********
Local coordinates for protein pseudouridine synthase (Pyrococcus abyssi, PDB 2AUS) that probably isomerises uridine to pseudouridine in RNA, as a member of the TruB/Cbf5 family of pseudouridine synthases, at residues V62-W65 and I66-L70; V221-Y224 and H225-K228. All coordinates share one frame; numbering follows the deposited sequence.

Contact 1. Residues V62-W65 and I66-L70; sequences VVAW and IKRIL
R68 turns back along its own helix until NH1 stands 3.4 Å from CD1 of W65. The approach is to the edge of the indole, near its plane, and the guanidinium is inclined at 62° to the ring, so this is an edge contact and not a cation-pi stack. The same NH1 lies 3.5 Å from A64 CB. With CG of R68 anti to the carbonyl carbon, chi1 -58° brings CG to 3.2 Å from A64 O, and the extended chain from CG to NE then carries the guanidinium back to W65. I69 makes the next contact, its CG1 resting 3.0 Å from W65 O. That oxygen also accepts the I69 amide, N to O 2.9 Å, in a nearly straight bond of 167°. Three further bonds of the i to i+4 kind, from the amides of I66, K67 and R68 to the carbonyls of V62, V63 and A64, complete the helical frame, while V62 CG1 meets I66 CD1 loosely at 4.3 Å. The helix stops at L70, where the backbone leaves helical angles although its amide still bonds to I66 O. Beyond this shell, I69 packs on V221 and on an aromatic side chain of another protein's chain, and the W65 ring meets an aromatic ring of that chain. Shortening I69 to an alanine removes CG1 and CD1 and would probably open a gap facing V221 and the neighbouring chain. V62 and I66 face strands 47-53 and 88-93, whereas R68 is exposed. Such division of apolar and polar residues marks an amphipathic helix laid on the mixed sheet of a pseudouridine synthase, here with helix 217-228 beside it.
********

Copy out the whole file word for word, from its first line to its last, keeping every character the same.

Local coordinates for protein pseudouridine synthase (Pyrococcus abyssi, PDB 2AUS) that probably isomerises uridine to pseudouridine in RNA, as a member of the TruB/Cbf5 family of pseudouridine synthases, at residues V62-W65 and I66-L70; V221-Y224 and H225-K228. All coordinates share one frame; numbering follows the deposited sequence.

Contact 1. Residues V62-W65 and I66-L70; sequences VVAW and IKRIL
R68 turns back along its own helix until NH1 stands 3.4 Å from CD1 of W65. The approach is to the edge of the indole, near its plane, and the guanidinium is inclined at 62° to the ring, so this is an edge contact and not a cation-pi stack. The same NH1 lies 3.5 Å from A64 CB. With CG of R68 anti to the carbonyl carbon, chi1 -58° brings CG to 3.2 Å from A64 O, and the extended chain from CG to NE then carries the guanidinium back to W65. I69 makes the next contact, its CG1 resting 3.0 Å from W65 O. That oxygen also accepts the I69 amide, N to O 2.9 Å, in a nearly straight bond of 167°. Three further bonds of the i to i+4 kind, from the amides of I66, K67 and R68 to the carbonyls of V62, V63 and A64, complete the helical frame, while V62 CG1 meets I66 CD1 loosely at 4.3 Å. The helix stops at L70, where the backbone leaves helical angles although its amide still bonds to I66 O. Beyond this shell, I69 packs on V221 and on an aromatic side chain of another protein's chain, and the W65 ring meets an aromatic ring of that chain. Shortening I69 to an alanine removes CG1 and CD1 and would probably open a gap facing V221 and the neighbouring chain. V62 and I66 face strands 47-53 and 88-93, whereas R68 is exposed. Such division of apolar and polar residues marks an amphipathic helix laid on the mixed sheet of a pseudouridine synthase, here with helix 217-228 beside it.